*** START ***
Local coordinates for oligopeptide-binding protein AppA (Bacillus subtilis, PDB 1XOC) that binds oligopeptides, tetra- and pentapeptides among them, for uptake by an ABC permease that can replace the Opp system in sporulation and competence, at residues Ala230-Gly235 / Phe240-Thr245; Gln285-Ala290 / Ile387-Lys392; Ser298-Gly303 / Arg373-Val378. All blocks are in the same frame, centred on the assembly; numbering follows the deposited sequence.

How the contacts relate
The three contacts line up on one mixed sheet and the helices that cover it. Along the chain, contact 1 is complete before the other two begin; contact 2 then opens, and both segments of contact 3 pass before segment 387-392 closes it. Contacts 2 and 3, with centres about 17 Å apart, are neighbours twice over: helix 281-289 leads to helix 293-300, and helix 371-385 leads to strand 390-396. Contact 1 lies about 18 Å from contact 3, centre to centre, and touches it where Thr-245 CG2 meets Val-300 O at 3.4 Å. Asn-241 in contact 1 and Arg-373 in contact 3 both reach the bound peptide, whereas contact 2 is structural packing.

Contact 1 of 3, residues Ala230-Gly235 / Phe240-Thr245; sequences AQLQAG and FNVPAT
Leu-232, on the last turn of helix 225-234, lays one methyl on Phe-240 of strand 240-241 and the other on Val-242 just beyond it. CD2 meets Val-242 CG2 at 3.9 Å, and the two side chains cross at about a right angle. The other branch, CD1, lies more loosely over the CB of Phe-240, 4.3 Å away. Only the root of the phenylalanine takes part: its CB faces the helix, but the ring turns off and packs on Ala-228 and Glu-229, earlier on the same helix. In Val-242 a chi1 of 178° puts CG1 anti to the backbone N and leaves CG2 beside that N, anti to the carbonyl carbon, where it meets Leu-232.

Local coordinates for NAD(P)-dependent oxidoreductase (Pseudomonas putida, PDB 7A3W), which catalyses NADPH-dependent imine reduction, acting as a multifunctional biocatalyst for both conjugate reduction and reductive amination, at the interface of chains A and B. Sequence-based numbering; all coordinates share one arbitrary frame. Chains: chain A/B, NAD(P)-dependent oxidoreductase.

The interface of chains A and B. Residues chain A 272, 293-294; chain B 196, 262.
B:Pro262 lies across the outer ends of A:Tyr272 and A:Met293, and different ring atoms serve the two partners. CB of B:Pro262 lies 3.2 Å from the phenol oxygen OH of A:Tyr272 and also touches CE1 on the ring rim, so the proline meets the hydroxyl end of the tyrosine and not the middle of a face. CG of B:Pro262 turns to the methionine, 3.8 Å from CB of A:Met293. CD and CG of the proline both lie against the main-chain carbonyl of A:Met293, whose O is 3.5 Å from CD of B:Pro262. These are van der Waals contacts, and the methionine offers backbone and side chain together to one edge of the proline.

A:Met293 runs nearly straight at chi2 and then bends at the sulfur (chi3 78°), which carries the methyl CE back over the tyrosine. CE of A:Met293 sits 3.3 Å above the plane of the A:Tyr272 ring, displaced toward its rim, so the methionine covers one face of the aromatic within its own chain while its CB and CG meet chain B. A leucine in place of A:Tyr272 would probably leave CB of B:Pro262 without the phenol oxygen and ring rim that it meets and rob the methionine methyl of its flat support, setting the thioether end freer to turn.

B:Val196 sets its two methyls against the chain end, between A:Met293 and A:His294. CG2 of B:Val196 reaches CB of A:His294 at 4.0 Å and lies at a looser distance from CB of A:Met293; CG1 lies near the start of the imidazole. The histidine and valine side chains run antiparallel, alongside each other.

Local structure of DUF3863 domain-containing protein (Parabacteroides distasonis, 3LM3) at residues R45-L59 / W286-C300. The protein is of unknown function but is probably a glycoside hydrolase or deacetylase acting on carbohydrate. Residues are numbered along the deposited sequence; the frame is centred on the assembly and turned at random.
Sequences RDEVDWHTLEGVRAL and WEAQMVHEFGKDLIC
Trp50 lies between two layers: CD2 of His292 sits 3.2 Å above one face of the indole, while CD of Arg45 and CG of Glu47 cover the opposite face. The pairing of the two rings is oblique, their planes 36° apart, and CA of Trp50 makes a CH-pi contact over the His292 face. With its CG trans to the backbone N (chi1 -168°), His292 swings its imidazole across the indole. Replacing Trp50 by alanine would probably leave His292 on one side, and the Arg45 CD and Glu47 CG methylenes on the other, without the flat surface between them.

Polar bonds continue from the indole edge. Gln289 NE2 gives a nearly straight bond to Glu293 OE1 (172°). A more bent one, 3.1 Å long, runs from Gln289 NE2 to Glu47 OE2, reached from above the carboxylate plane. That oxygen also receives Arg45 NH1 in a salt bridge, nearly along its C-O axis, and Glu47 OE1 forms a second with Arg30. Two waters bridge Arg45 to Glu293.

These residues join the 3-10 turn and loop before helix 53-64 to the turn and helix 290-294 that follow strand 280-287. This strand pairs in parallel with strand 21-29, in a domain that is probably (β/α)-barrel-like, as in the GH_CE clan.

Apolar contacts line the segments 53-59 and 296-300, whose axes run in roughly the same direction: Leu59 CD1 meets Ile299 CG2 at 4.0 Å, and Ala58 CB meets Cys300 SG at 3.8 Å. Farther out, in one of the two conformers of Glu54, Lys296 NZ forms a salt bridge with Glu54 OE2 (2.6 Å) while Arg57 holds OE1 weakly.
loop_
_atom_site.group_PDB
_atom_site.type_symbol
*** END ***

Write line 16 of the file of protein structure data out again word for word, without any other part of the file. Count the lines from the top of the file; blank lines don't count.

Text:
Apolar contacts line the segments 53-59 and 296-300, whose axes run in roughly the same direction: Leu59 CD1 meets Ile299 CG2 at 4.0 Å, and Ala58 CB meets Cys300 SG at 3.8 Å. Farther out, in one of the two conformers of Glu54, Lys296 NZ forms a salt bridge with Glu54 OE2 (2.6 Å) while Arg57 holds OE1 weakly.